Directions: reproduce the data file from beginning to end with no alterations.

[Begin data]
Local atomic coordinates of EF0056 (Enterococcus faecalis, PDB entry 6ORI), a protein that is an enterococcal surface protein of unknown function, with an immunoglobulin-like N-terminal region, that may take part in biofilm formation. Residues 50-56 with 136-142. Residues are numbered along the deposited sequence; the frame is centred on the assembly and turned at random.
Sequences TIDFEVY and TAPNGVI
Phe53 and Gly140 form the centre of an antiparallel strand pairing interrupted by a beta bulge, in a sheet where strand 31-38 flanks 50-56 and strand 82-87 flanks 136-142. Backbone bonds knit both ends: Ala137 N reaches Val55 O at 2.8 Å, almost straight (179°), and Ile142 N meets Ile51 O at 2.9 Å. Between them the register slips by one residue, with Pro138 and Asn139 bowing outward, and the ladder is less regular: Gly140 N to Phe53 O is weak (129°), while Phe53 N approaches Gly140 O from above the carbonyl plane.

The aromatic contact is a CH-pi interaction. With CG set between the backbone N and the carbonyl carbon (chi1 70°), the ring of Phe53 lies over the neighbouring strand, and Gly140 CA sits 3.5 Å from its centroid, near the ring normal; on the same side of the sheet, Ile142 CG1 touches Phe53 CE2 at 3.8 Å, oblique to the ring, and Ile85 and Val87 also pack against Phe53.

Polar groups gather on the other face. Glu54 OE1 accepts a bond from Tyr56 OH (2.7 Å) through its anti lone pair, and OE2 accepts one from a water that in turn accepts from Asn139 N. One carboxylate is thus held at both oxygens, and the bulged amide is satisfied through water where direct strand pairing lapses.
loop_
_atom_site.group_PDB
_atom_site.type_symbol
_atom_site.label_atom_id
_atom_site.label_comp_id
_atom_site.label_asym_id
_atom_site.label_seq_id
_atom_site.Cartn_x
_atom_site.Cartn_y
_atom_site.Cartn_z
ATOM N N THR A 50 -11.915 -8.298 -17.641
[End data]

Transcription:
Local atomic coordinates of EF0056 (Enterococcus faecalis, PDB entry 6ORI), a protein that is an enterococcal surface protein of unknown function, with an immunoglobulin-like N-terminal region, that may take part in biofilm formation. Residues 50-56 with 136-142. Residues are numbered along the deposited sequence; the frame is centred on the assembly and turned at random.
Sequences TIDFEVY and TAPNGVI
Phe53 and Gly140 form the centre of an antiparallel strand pairing interrupted by a beta bulge, in a sheet where strand 31-38 flanks 50-56 and strand 82-87 flanks 136-142. Backbone bonds knit both ends: Ala137 N reaches Val55 O at 2.8 Å, almost straight (179°), and Ile142 N meets Ile51 O at 2.9 Å. Between them the register slips by one residue, with Pro138 and Asn139 bowing outward, and the ladder is less regular: Gly140 N to Phe53 O is weak (129°), while Phe53 N approaches Gly140 O from above the carbonyl plane.

The aromatic contact is a CH-pi interaction. With CG set between the backbone N and the carbonyl carbon (chi1 70°), the ring of Phe53 lies over the neighbouring strand, and Gly140 CA sits 3.5 Å from its centroid, near the ring normal; on the same side of the sheet, Ile142 CG1 touches Phe53 CE2 at 3.8 Å, oblique to the ring, and Ile85 and Val87 also pack against Phe53.

Polar groups gather on the other face. Glu54 OE1 accepts a bond from Tyr56 OH (2.7 Å) through its anti lone pair, and OE2 accepts one from a water that in turn accepts from Asn139 N. One carboxylate is thus held at both oxygens, and the bulged amide is satisfied through water where direct strand pairing lapses.
loop_
_atom_site.group_PDB
_atom_site.type_symbol
_atom_site.label_atom_id
_atom_site.label_comp_id
_atom_site.label_asym_id
_atom_site.label_seq_id
_atom_site.Cartn_x
_atom_site.Cartn_y
_atom_site.Cartn_z
ATOM N N THR A 50 -11.915 -8.298 -17.641